The impatient optimist: Urine-tricity to light humanitarian camps
Andy Bastable Head of Water and Sanitation at Oxfam, Ioannis Ieropoulos Professor of Bioenergy and Self-sustainable Systems at University of the West of England
10th Nov 2016
In this blog we're introduced to two sides of the 'Urine-tricity' story. Firstly, we hear from Oxfam's Head of Water and Sanitation Andy Bastable, who shares his eager observations on the project, which produces electrical power from urine. To conclude, Ioannis Ieropoulos, Professor of Bioenergy and Self-sustainable Systems at University of the West of England, maps out the history of the research and where it's heading.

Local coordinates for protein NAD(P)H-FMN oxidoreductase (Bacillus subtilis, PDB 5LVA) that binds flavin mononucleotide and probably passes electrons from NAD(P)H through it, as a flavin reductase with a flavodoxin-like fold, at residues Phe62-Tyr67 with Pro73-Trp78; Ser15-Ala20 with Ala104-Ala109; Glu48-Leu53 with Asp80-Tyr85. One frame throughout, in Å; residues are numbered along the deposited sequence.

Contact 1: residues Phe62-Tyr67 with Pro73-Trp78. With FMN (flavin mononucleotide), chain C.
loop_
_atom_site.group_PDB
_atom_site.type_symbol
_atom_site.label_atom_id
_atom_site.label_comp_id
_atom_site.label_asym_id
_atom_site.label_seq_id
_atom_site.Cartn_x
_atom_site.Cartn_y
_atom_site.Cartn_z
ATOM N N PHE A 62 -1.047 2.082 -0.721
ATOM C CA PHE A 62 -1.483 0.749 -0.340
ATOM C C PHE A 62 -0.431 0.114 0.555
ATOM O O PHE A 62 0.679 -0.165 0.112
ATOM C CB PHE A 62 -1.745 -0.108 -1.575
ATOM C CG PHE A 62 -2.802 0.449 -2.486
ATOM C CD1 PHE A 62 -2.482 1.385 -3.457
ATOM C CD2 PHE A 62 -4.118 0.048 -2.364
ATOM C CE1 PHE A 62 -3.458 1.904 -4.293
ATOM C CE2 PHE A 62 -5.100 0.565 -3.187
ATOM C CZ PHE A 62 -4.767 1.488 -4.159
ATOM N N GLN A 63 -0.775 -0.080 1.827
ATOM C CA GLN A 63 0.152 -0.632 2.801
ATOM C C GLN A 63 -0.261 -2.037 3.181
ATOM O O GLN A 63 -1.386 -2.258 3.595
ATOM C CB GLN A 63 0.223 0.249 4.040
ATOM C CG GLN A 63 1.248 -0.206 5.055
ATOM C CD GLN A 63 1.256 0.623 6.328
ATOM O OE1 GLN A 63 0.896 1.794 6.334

Andy Bastable, Head of Water and Sanitation at Oxfam
I first came across the University of the West of England (UWE) Urine-tricity project at the second Gates Foundation 'Reinvent the Toilet Fair' in Delhi in 2014. I was fascinated. I had heard of the bio-fuel cell technology before and Oxfam had worked with a lecturer at Glasgow University using poo to power a light bulb, but that didn't progress very far. Meeting the UWE team, I was surprised to hear just how much time and money The Bill & Melinda Gates Foundation had put into developing this technology with UWE - it showed great foresight and an appetite for risk.
My initial questions were around what they were going to do with the technology. Yannis from UWE had many ideas around what it could be used for, so many that it was not obvious what a clear achievable goal would be. My next question was - could it light latrines? I was thinking of all the refugee camps around the world that have no lights at night, and of all the women who are afraid to go to the toilet after dark.